Clark Pinnock, 73, an influential theologian whose spiritual pilgrimage led him from a fiery fundamentalism as a young professor to an openness that caused some to brand him a heretic, died August 15 of a heart attack.
For seven splendid years (1953-1960) I studied at Union Theological Seminary in New York. Someone told me that visitors to the seminary were occasionally brought around to the tutors' office, where I worked as a graduate student, in order to glimpse "the Barthian"—of which species I was apparently the only one in captivity in that place.
Being the Jesus scholar that he is, Marcus Borg certainly understands the power of a story. In Putting Away Childish Things he offers up a didactic novel that explores some of the thorniest theological issues facing the Christian community.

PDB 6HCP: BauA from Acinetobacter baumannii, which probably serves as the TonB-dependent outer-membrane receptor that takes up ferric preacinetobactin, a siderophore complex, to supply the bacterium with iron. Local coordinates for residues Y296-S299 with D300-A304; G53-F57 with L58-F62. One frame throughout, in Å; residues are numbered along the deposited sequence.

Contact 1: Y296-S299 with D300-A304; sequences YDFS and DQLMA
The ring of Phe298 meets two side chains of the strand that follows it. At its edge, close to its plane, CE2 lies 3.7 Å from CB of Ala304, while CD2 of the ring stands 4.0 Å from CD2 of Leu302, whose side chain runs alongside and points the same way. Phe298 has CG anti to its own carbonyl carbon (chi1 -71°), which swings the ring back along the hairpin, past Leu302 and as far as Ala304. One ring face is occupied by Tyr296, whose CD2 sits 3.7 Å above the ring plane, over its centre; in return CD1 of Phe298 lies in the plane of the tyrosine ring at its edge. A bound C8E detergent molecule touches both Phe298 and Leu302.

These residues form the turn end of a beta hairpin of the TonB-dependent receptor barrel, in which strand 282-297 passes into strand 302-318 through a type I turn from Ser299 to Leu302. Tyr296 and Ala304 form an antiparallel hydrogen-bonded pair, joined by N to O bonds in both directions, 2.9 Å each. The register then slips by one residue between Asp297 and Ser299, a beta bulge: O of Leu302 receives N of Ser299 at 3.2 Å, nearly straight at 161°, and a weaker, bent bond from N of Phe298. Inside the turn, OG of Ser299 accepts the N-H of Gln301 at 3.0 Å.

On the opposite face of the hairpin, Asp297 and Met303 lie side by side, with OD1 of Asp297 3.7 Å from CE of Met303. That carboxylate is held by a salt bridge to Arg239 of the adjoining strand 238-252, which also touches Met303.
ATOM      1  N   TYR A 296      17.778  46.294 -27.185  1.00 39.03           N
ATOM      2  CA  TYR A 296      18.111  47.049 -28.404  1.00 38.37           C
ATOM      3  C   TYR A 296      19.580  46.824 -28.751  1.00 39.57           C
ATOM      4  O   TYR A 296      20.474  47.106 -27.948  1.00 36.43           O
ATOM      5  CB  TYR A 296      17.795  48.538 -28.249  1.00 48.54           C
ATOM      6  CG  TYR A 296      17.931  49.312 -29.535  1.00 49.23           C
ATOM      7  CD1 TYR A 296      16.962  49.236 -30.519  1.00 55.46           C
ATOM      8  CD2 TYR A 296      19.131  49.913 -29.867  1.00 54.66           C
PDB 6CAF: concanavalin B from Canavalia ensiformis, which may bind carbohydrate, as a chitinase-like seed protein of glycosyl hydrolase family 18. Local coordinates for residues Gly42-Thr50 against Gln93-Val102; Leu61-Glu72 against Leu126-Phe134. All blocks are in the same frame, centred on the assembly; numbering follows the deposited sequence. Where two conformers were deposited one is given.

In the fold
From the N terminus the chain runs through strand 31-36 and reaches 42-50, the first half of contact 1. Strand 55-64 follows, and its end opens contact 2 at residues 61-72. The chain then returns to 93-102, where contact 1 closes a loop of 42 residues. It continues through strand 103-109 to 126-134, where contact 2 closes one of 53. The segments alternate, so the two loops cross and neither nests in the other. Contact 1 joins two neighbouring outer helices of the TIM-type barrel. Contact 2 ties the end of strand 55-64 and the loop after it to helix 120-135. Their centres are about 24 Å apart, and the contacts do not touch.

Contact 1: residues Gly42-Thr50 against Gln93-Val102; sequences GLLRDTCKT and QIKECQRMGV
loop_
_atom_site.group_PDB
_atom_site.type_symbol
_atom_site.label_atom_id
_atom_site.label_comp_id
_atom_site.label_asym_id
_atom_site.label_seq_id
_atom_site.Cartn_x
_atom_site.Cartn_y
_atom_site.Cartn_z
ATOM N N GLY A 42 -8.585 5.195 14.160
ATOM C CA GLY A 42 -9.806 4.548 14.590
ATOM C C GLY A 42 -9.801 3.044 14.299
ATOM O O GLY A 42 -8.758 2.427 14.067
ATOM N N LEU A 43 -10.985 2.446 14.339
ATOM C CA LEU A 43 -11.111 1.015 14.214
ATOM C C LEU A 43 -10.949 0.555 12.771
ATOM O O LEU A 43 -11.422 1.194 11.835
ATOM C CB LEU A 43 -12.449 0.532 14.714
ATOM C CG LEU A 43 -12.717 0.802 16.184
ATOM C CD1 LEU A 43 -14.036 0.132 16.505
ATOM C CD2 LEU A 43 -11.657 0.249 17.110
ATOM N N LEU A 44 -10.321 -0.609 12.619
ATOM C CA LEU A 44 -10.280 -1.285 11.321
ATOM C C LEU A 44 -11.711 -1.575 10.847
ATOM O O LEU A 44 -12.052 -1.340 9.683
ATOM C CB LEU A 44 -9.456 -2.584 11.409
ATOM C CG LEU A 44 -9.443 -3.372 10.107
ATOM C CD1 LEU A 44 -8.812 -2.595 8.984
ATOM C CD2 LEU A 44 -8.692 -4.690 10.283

Some people think Pope Francis opened the door to believing that animals have an afterlife. Speaking of the “new creation” God intends, the pope said, “It is not an annihilation of the universe and all that surrounds us. Rather it brings everything to its fullness of being, truth and beauty.” An Italian newspaper concluded that the pope was broadening the hope of “eschatological beatitude to animals and the whole of creation.” But a retired professor at the Pontifical Urbaniana University in Rome cautioned against that conclusion, saying that there will be continuity and transformation between the new and old creations and that the balance between the two can’t be determined (Guardian, November 27).